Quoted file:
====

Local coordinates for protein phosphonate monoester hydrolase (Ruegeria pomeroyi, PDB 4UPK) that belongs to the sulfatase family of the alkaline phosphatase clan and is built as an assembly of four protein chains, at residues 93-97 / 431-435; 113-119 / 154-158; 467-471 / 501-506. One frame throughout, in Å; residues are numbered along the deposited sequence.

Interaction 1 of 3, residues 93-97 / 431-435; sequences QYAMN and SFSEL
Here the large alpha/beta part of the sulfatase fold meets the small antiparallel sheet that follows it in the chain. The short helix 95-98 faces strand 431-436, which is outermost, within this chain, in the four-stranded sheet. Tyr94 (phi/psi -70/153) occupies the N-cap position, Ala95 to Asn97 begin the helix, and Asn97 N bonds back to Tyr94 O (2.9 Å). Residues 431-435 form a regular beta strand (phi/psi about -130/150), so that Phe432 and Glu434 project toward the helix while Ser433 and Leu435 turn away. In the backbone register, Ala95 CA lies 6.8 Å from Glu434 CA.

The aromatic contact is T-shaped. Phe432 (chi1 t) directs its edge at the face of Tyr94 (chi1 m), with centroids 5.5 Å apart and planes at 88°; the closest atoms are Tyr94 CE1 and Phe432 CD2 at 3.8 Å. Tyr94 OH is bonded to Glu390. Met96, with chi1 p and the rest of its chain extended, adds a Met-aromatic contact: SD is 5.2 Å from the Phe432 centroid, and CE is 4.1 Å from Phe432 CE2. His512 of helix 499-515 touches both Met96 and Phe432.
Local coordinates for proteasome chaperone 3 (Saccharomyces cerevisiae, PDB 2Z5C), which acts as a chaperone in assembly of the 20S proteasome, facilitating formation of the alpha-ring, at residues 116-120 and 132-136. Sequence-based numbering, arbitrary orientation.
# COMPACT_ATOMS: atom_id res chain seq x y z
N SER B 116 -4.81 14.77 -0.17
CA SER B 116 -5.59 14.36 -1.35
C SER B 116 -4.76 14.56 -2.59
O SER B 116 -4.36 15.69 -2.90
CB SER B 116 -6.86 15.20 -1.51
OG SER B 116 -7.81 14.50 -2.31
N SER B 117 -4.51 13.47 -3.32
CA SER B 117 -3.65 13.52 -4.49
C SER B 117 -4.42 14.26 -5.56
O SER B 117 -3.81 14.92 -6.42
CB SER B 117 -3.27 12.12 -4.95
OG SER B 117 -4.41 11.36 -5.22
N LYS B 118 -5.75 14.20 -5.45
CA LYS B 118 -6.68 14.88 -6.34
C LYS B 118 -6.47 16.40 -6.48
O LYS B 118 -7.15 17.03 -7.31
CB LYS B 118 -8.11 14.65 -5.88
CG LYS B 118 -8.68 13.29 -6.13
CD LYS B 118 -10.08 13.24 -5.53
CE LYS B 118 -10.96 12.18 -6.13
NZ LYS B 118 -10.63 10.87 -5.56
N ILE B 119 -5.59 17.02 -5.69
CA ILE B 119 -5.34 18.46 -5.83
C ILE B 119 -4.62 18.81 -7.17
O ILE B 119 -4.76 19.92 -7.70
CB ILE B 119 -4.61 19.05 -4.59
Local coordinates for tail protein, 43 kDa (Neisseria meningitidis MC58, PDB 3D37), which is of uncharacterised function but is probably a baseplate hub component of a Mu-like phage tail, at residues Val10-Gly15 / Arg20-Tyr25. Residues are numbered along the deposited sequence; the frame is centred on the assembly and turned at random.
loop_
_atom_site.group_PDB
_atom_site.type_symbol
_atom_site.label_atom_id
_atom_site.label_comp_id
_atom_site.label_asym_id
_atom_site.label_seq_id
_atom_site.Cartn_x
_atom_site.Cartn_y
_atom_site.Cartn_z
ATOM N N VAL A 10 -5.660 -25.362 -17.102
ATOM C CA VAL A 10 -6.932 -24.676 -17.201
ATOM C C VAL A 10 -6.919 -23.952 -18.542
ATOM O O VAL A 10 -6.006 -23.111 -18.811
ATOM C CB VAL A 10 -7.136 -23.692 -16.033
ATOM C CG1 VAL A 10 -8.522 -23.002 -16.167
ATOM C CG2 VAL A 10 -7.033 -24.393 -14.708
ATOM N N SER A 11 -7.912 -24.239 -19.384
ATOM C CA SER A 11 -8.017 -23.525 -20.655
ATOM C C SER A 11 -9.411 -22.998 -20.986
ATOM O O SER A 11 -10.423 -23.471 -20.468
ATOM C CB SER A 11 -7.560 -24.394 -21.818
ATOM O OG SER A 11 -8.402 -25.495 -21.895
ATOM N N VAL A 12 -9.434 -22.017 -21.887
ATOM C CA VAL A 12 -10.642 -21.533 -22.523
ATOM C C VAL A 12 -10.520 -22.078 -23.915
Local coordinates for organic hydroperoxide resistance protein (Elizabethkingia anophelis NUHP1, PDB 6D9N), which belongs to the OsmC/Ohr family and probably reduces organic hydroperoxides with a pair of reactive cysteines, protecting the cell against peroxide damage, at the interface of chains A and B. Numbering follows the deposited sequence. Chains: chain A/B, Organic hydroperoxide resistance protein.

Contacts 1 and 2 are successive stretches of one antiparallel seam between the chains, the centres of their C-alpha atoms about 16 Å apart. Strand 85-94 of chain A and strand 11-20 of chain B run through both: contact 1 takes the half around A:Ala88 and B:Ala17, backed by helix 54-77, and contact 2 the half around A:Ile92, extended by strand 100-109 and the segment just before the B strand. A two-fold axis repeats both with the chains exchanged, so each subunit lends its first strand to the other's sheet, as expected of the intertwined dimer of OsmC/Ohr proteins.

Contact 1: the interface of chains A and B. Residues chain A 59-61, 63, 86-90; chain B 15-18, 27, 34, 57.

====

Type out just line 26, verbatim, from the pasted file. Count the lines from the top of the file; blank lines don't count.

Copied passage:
CE LYS B 118 -10.96 12.18 -6.13